Thursday 28th Jun 2018
Office politics, workplace politics, corporate politics…you may refer to ‘politics at work’ by a different name, but by definition they all mean the same thing.
And whether you’re playing it, trying to avoid it or currently on the receiving end of it, all parties involved become distracted and lose sight of the common goal and purpose which brought you all together in the first place.
So how would I define office politics?
It’s the backstabbing from your boss or colleague…or
The sabotage of your work…or
The taking credit for your work…or
The undermining of your authority…or simply
The conversations taking place behind your back.
I’ve no doubt we’ve all personally experienced it or witnessed it at some point in our career. And we’re not the only ones.
According to research from recruiter Adecco, one third (33%) of UK workers cite office politics as a major contributing factor to feelings of unhappiness in the workplace and such negative feelings are having a significant impact on people’s working lives. Nearly a third (29%) of UK workers spend every Sunday dreading the coming working week and a worrying 28% of workers admit that they fear going into work so much that they have called in sick.
So, here’s my take on what should you know about office politics and more importantly how to deal with office politics.
The external market place and business arena is constantly changing, and as we know, the old rule book no longer applies. Changing dynamics in competitors; the digital revolution, new regulatory frameworks supported by new legislation (the list could go on) means business is tough enough…and that’s just looking through our external lens.
If you’re distracted by internal fighting, you lose sight of your common goal and purpose. If the leadership team or department heads or those involved in office politics are not on page what chance to the rest of the employees, or customers or strategic partners or key stakeholder groups have in understanding what you stand for. You’ve taken your eye of the ball and I can guarantee you, your competitors haven’t.
If everyone is aligned behind a common goal and purpose you can move mountains. In good times it can focus the business, reinforcing the goal and ambition; in touch times, it offers an inspirational focal point to keep pushing on, in the knowledge that together you’re pursuing a goal worth achieving.
Often office politics comes down to a leader building their own empire, and doing what it takes to make this happen. The Head of Marketing may be a wizard at his or her craft and produce high volumes of excellent work, but if he or she isn’t aligned to the needs of the sales force, it will ultimately work against them, rather than for them. If the Head of Operations has an excellent eye for back-end processing systems but fails to brief the customer service teams, the same thing applies.
Have you ever heard the saying ‘If you give someone enough rope, they’ll hang themselves’. If someone has the freedom to behave badly, he or she will eventually be found out. Either by their own doing or certainly by the output of their doing. This might mean you need to play the long game, but having in place strong governance and policies, key performance indicators and performance objectives will make it difficult for politically inspired decisions.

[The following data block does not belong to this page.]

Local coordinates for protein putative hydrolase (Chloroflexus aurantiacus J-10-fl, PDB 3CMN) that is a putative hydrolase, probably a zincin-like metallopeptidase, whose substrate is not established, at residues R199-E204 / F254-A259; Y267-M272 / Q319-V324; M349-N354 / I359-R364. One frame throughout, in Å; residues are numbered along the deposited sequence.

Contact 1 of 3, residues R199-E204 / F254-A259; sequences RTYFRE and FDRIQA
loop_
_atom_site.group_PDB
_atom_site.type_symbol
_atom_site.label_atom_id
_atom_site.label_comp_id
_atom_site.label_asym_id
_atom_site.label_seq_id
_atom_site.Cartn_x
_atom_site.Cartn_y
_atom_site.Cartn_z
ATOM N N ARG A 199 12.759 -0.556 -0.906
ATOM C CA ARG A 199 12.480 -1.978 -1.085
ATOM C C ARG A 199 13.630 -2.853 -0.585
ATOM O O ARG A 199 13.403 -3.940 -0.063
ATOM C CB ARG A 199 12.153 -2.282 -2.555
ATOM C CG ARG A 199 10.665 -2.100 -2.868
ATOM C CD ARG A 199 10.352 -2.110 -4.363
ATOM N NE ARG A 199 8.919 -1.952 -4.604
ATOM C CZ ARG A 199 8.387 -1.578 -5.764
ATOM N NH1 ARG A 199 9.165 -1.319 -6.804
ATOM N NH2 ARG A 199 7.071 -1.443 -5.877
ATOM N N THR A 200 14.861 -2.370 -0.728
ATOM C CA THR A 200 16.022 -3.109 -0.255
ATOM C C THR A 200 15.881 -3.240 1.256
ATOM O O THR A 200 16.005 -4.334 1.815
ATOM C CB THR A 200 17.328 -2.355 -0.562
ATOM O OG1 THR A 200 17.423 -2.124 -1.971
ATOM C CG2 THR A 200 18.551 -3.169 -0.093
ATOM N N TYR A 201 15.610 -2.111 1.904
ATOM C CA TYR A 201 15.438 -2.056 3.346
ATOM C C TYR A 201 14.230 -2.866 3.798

Culture is the central nervous system for your entire organisation. It sets the beliefs, attitude and values for all those working there. If workplace politics are rife and deemed as the norm, then it may simply come down to a cultural fit. And this culture might not be right for you. So my advice, make a sharp exit as it won’t change any time soon.
If on the hand, the organisations culture is being undermined by a handful of perpetrators then in my view, this has the biggest impact of all. Not least to the parties directly involved, but on a wider scale as employees, not directly impacted, stand back, observe the actions and wait to see the consequences.
Clearly if politically driven behaviours which are not congruent with the organisations culture are dealt with, then all is good in the world. The challenge occurs when these types of de-railing behaviours are not dealt with. The central nervous system of the organisation takes a hit and the ramifications can be far reaching; reduced moral, demotivated employees, decrease in productivity, employee attrition…you get my point.
Being on the receiving end of office politics can lead to stress, anxiety, depression, anger, resentment. Whilst this emotional vacuum is gradual, it is very real. Adecco’s research cited an additional third of UK workers (36%) would consider leaving their employer due to such severe anxiety and more worryingly, one in ten (9%) have already taken that step due to such overwhelming feelings of unhappiness.
Once you acknowledge your personal emotional wellbeing is on an equal footing to your capability to perform your role, you understand it’s the energy source powering your performance. When it’s low, your performance is low.
So what do you do?
You dig down and dig deep. The reality is sometimes in life you don’t realise how much resilience you actually have until you are tested. There are many arguments as to what makes one individual more resilient than the next, and in my experience it comes down to three key ingredients; a unique ability to confront reality head on, an unwavering belief that life is purposeful and an uncanny ability to improvise and adapt.
Boosting your resilience will help you navigate the political arena before it spirals out of control.
Office politics ultimately benefits no-one. Even the individual who thinks they are benefitting.
The power is in the ‘whole’ aligned and working together towards building a high performing organisation.